JavaScript and JScript : What's the Difference?

Two Different but Similar Languages for Web Browsers

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Netscape developed the original version of JavaScript for the second version of their popular browser. Initially, Netscape 2 was the only browser to support a scripting language and that language was originally called LiveScript. It was soon renamed JavaScript. This was in an attempt to cash in on some of the publicity that Sun's Java programming language was getting at that time.

While JavaScript and Java are superficially alike they are completely different languages. This naming decision has caused numerous problems for beginners with both languages who continually get them confused. Just remember that JavaScript is not Java (and vice versa) and you will avoid a lot of confusion.

Microsoft was attempting to capture market share from Netscape at the time Netscape created JavaScript and so with Internet Explorer 3 Microsoft introduced two scripting languages. One of these they based on visual basic and it was given the name VBscript. The second was a JavaScript lookalike which Microsoft called JScript.

In order to try to outdo Netscape, JScript had a number of additional commands and features available that were not in JavaScript. JScript also had interfaces to Microsoft's ActiveX functionality as well.

Hiding from Old Browsers

Since Netscape 1, Internet Explorer 2, and other early browsers didn't understand either JavaScript or JScript it became a common practice to place all of the content of the script inside of an HTML comment so as to hide the script from older browsers. New browsers even if they couldn't handle scripts were designed to recognise the script tags themselves and so hiding the script by placing it in a comment was not required for any browsers released after IE3.

Unfortunately by the time that the extremely early browsers ceased to be used people had forgotten the reason for the HTML comment and so many people new to JavaScript still include these now completely unnecessary tags. In fact including the HTML comment can cause problems with modern browsers. If you use XHTML instead of HTML including the code inside a comment like that will have the effect of making the script a comment rather than a script. Many modern Content Management Systems (CMS) will do the same.

Language Development

Over time both JavaScript and JScript were extended to introduce new commands to improve their ability to interact with web pages. Both languages added new features that worked differently than the corresponding feature (if any) in the other language.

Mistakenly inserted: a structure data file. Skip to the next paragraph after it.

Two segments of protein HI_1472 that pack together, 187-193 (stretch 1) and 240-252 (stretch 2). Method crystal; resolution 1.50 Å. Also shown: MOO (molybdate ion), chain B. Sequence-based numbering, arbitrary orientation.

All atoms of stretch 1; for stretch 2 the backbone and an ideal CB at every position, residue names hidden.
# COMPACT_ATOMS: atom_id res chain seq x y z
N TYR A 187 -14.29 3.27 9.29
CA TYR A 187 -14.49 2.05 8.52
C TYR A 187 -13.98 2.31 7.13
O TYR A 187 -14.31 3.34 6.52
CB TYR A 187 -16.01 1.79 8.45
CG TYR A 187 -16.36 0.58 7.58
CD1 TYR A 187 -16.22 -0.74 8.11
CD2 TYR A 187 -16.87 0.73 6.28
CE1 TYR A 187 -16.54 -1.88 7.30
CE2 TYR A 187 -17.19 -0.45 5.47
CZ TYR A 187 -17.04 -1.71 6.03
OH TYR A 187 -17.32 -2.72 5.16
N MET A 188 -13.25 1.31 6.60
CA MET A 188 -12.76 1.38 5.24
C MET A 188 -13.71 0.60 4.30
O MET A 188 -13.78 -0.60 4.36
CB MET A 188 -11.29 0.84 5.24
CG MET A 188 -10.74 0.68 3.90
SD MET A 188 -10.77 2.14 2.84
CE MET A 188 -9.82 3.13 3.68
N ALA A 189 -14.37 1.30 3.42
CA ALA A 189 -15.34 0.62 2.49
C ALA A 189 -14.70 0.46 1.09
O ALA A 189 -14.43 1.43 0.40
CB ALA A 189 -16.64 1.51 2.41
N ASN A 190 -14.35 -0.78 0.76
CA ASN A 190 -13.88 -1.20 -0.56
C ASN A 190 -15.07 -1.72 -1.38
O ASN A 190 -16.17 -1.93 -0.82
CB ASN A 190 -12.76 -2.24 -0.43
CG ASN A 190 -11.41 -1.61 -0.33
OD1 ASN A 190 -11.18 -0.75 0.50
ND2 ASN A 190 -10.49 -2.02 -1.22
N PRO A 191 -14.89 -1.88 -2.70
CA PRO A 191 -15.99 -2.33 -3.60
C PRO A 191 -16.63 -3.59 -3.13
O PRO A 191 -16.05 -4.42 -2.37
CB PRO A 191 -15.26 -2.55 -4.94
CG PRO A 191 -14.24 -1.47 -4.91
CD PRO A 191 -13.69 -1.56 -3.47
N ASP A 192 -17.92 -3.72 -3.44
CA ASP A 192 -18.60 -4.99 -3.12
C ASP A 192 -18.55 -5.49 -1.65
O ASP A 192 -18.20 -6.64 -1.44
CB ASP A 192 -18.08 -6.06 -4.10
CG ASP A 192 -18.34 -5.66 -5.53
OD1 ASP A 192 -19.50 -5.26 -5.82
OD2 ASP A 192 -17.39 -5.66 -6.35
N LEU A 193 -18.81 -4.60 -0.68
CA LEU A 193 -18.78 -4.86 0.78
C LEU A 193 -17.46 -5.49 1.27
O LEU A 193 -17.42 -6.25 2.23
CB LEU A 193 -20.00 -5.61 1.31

The way the two languages work was just similar enough that it was possible to use browser sensing to work out whether the browser was Netscape or IE. The appropriate code for that browser could then be run. As the balance shifted toward IE gaining an equal share of the browser market with Netscape this incompatibility needed a resolution.

Netscape's solution was to hand over control of JavaScript to the European Computer Manufacturers Association (ECMA). The Association formalized the JavaScript standards under the name ECMAscipt. At the same time, the World Wide Web Consortium (W3C) commenced work on a standard Document Object Model (DOM) that would be used to allow JavaScript and other scripting languages full access to manipulate all of the content of the page instead of the limited access that it had up until that time.

Before the DOM standard was complete both Netscape and Microsoft released their own versions. Netscape 4 came with its own document.layer DOM and Internet Explorer 4 came with its own document.all DOM. Both of these document object models were made obsolete when people ceased using either of those browsers as all browsers since then have implemented the standard DOM.


ECMAscript and the introduction of the standard DOM in all of the version five and more recent browsers removed most of the incompatibilities between Javascript and JScript. While these two languages still have their differences it is now possible to write code that can run both as JScript in Internet Explorer and as JavaScript in all of the other modern browsers with very little feature sensing needed. Support for specific features may vary between browsers but we can test for those differences by making use of a feature built into both languages from the start that allows us to test if the browser supports a specific feature. By testing the specific features that not all browsers support we will be able to determine what code is appropriate to run in the current browser.


The biggest difference now between JavaScript and JScript are all of the additional commands that JScript supports that allow access to ActiveX and the local computer. These commands are intended for use on intranet sites where you know the configuration of all of the computers and that they are all running Internet Explorer.

There are still a few areas remaining where JavaScript and JScript differ in the means that they provide to perform a particular task. Except in these situations, the two languages can be considered to be equivalent to one another and so unless otherwise specified all of the references to JavaScript that you see will also usually include JScript.

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Your Citation
Chapman, Stephen. "JavaScript and JScript : What's the Difference?" ThoughtCo, Aug. 27, 2020, Chapman, Stephen. (2020, August 27). JavaScript and JScript : What's the Difference? Retrieved from Chapman, Stephen. "JavaScript and JScript : What's the Difference?" ThoughtCo. (accessed March 29, 2023).